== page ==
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This is a guest post from Shauna Murray, Associate Professor; ARC Future Fellow, Plant Functional Biology and Climate Change Cluster at University of Technology Sydney, and Gurjeet Singh Kohli, Research Fellow at University of Technology Sydney
The sudden deaths of Sunshine Coast woman Noelene Bischoff and her daughter Yvana in Bali have brought food allergies and seafood poisonings into the spotlight.
We still don't know the cause of death – the investigation is now in the hands of the Queensland coroner – but one speculated cause is ciguatera fish poisoning (CFP), a neglected tropical disease which has a long history in Australia and the Pacific.
Poisoning symptoms similar to CFP after consuming marine tropical fish were described by the Pacific explorers Pedro Fernandes da Queiros in 1606 and James Cook in 1776, in his journal during his second voyage to the Pacific.
CFP is the most common non-bacterial illnesses associated with fish consumption, affecting 50,000 to 500,000 people globally per year. In Australia, there were more than 1,400 documented cases between 1965 and 2010, including two fatalities.
Symptoms vary depending on the amount of toxin and composition, portion size, and individual susceptibility or past exposure to toxins.
Symptoms may be gastrointestinal, neurological and sometimes cardiovascular, in cases of severe intoxication. Neurological symptoms include paraesthesias (pins and needles), cold allodynia (pain due to a stimulus that does not normally cause pain). Joint and muscle pain are also common, and diarrhoea is the most prevalent gastro-intestinal symptom. In extreme cases, some patients can die from respiratory failure.
Symptoms can persist for weeks, months or in some cases, years. Repeated exposure to CFP over time may increase the severity of symptoms and prolong the illness.
Because symptoms vary greatly, CFP can easily be confused with other illnesses, making it very difficult to diagnose unless the toxins can be identified in the seafood the patient has consumed.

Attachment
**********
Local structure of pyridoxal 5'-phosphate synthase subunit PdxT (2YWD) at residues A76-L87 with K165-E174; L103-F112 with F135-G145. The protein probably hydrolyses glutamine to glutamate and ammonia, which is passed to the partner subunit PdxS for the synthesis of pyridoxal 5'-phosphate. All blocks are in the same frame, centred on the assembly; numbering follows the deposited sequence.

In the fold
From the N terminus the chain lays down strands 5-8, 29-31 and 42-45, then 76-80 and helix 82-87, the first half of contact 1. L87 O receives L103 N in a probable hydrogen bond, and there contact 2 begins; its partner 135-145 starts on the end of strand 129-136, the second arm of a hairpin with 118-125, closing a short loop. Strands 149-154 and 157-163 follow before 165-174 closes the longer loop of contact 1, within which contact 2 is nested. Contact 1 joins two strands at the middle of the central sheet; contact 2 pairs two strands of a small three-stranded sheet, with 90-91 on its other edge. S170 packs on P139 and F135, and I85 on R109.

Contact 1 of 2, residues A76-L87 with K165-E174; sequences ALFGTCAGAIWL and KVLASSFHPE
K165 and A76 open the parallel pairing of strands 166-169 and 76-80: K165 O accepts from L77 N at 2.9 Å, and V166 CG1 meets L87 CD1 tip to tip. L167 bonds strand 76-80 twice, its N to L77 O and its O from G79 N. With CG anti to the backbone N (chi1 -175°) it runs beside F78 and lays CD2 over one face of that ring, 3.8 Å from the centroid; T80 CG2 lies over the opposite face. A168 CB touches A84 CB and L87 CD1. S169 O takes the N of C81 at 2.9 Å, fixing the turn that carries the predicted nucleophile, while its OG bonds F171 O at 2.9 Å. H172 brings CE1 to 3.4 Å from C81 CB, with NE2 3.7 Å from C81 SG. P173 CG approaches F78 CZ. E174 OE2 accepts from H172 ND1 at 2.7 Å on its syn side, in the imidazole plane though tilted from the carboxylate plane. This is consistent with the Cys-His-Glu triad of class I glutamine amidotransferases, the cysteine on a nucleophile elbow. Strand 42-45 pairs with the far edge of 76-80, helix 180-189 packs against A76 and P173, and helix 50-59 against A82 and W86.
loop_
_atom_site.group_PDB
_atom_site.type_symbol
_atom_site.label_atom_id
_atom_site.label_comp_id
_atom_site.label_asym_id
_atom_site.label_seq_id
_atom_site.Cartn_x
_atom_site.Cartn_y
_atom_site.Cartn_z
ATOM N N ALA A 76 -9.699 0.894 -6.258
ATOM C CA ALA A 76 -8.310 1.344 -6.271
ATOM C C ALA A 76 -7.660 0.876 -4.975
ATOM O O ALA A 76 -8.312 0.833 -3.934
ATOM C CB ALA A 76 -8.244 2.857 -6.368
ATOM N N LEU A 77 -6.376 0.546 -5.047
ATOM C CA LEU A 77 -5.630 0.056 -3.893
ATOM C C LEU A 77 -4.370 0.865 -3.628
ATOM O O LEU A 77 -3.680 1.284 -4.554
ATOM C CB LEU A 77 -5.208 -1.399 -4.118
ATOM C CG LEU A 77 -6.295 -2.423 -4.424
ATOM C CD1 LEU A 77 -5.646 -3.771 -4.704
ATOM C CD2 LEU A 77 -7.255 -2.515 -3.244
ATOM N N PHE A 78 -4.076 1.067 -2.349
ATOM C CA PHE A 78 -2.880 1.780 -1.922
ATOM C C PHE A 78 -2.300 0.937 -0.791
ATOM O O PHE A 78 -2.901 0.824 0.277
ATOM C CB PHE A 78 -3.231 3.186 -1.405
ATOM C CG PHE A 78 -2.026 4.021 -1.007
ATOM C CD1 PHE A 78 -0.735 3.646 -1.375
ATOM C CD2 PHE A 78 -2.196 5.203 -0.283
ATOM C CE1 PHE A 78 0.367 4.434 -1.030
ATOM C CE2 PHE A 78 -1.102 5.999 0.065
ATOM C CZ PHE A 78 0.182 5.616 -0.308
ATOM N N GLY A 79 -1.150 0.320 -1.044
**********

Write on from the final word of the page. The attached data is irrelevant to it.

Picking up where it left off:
The only therapy for CFP to have been evaluated by randomised blinded clinical trials is the diuretic drug mannitol, given intravenously. It's recommended the drug is administered within 48 to 72 hours of the ingestion of toxic fish, and has been found to significantly alleviate symptoms in many patients.
CFP is caused by an accumulation of at least one toxin, ciguatoxin (CTX) and its related chemicals, which are produced by a group of marine microalgae, dinoflagellates, which live attached to algae, coral rubble and seagrass.
About one hundred species of fish and other marine animals have been documented to accumulate toxins, which can build up through the food chain, affecting the whole ecosystem.
Species of the dinoflagellate genus Gambierdiscus produce the toxin and are found worldwide and throughout the Pacific, including in Queensland and at some sites in New South Wales.
Little is known about the distribution and abundance of Gambierdiscus species in Australia. While originally considered to be tropical, our research has shown that these species can be found as far south as Merimbula in southern New South Wales.
In Australia, seafood safety is monitored by government bodies, and cases of CFP are very rare. But in several of our neighbouring Pacific Island nations such as New Caledonia, the Cook Islands, and French Polynesia, the incidence is significant. Studies in New Caledonia have estimated that 35% to 70% of the population contract CFP in their lifetime.
Despite being significantly under-reported, CFP occurrence worldwide appears to be increasing, with reports of a 60% increase in the Pacific Islands over the last decade.
Besides the public health impacts in these nations, CFP can be an impediment to the development of fisheries export industries, which are often economically significant for small island nations.
We are still unclear on what's to blame, but coral bleaching, higher water temperatures and the replacement of coral habitat with macroalgae have all occurred alongside the rise of Gambierdiscus species.
One long-term aim of our research is to determine the relationship between the abundance and diversity of Gambierdiscus species at a site and their production of ciguatoxin in fish.
We are currently working with AusAID to train participants from developing nations in the Pacific Island to raise awareness of the causes and impacts of CFP, and to design monitoring tools and programs to alleviate risks from this illness.
Watch Shauna's talk on this topic below
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